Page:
Eligibility requirements for unsubsidized student loans

Unlike subsidized student loans, unsubsidized loans don’t depend on your financial need. This means even if your parents make a certain income, you could still qualify.

Eligibility requirements include:

  • Being enrolled at least half-time in a certificate or degree program at an educational institution that offers federal student aid
  • Students need to be a U.S. citizen or permanent resident

You don’t need a credit check or cosigner to get a Direct Subsidized Loan or a Direct Unsubsidized Loan.

Good to know: Federal Direct PLUS Loans are an option for graduate students, professional students, or parents of dependent undergraduate students. But you’ll have to go through a credit check to qualify for these loans.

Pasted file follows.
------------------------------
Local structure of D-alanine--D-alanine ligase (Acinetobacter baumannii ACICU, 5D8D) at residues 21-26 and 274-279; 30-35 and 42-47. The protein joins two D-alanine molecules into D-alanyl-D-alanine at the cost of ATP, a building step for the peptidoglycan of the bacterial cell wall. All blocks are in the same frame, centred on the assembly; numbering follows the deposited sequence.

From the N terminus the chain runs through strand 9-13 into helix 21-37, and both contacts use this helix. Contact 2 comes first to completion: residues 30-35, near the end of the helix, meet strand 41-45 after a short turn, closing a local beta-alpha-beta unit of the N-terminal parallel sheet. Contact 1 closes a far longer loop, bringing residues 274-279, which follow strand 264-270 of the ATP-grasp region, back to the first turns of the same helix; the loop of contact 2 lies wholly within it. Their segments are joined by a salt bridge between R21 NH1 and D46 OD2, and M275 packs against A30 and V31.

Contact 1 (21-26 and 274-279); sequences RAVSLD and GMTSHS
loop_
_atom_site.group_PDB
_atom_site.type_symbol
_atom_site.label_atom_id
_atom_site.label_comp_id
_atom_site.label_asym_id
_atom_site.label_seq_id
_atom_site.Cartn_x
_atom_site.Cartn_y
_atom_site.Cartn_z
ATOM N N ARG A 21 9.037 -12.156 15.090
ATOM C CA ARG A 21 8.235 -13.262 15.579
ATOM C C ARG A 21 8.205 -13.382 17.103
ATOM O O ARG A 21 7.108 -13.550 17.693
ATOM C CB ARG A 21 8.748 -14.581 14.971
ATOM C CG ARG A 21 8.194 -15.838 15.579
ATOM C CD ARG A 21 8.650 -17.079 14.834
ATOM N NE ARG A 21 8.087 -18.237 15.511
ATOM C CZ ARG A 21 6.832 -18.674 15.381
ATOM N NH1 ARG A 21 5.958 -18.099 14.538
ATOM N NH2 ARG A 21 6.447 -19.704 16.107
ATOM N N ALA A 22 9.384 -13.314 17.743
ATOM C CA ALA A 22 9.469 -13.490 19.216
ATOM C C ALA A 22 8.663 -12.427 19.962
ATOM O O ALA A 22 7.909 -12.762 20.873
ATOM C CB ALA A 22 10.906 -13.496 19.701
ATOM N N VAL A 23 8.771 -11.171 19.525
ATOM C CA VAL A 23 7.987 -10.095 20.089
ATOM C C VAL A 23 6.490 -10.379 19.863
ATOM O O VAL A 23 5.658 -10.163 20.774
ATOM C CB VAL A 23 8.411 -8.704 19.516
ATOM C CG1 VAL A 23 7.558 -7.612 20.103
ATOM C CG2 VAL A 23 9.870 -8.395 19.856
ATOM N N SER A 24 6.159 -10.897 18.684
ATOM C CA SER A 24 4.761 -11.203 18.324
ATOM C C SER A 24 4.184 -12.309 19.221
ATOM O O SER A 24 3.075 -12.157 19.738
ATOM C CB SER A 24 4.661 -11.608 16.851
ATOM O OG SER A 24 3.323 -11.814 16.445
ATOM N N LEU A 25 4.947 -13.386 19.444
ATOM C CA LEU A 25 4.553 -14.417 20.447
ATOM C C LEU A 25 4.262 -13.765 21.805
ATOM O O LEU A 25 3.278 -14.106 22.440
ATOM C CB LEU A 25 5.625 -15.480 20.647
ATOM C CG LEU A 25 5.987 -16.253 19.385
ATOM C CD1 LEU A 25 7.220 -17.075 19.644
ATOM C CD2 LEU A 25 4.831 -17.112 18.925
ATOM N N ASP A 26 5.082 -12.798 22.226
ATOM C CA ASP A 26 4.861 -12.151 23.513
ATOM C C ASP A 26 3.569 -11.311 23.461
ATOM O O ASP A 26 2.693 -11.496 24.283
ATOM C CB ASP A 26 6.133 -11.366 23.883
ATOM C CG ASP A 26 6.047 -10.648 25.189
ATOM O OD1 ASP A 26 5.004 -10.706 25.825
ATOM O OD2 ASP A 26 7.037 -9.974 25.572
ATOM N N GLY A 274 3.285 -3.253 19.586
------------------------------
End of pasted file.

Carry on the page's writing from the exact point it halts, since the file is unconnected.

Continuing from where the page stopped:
How to apply for a federal student loan

To apply for a federal student loan, you’ll first need to fill out the Free Application for Federal Student Aid, or FAFSA, on the StudentAid.gov website. Schools use this form to determine how much federal aid you may qualify for, including grants and work-study programs.

Information you may need to provide when you fill out the FAFSA includes:

  • A government-issued photo ID
  • Social Security number of borrower (and parents if applicable)
  • Income information
  • Details on assets for you or your parents
  • Federal tax information

 

Once you’ve filled out the FAFSA, your school will send you a financial aid letter that will tell you any types of financial aid you qualify for, including subsidized and unsubsidized loans.

Federal student loan repayment strategies